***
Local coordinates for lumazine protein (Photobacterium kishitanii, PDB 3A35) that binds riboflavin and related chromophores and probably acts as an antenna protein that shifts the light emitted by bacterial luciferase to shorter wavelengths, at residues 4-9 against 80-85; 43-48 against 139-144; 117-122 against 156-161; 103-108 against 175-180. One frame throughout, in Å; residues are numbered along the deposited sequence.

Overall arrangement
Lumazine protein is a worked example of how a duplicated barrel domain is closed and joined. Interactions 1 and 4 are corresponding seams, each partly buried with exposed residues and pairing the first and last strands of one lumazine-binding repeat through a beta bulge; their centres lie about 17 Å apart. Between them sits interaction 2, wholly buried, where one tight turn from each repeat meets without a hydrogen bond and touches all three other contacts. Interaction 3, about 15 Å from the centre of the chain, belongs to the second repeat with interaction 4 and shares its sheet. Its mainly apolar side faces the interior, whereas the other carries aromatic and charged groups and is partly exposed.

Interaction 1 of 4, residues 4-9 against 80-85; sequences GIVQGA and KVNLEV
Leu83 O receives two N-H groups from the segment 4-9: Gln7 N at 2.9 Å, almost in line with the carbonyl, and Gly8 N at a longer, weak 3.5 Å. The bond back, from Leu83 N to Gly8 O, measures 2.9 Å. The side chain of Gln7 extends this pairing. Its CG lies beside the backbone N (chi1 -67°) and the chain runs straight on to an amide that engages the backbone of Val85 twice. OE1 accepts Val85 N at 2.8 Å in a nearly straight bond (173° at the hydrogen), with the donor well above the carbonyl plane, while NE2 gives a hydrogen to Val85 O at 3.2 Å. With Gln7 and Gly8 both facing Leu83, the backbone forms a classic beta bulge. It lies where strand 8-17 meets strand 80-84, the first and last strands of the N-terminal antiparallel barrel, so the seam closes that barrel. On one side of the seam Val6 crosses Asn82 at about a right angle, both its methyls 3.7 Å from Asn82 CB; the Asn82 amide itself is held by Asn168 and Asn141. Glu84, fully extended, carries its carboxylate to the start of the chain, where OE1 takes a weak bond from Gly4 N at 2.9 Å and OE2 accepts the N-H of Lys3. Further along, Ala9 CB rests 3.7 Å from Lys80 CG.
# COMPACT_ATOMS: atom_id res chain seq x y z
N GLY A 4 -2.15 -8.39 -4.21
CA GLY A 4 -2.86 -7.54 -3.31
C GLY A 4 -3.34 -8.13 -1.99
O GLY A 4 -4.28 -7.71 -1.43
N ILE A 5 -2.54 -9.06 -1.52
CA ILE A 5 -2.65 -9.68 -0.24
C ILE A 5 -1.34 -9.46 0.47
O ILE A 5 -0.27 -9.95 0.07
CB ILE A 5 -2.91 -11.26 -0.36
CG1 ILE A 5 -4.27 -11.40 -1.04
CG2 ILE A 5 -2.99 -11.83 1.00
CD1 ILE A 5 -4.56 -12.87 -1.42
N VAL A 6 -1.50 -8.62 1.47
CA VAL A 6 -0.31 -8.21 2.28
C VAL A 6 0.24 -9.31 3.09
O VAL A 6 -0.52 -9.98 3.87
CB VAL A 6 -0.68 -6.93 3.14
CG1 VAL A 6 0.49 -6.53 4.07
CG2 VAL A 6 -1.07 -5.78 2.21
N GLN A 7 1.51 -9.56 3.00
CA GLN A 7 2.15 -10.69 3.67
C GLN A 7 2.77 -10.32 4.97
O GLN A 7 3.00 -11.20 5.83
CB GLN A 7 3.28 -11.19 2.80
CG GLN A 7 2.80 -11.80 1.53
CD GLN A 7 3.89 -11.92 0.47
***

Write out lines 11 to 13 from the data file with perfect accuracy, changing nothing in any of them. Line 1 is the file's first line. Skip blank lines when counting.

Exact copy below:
N ILE A 5 -2.54 -9.06 -1.52
CA ILE A 5 -2.65 -9.68 -0.24
C ILE A 5 -1.34 -9.46 0.47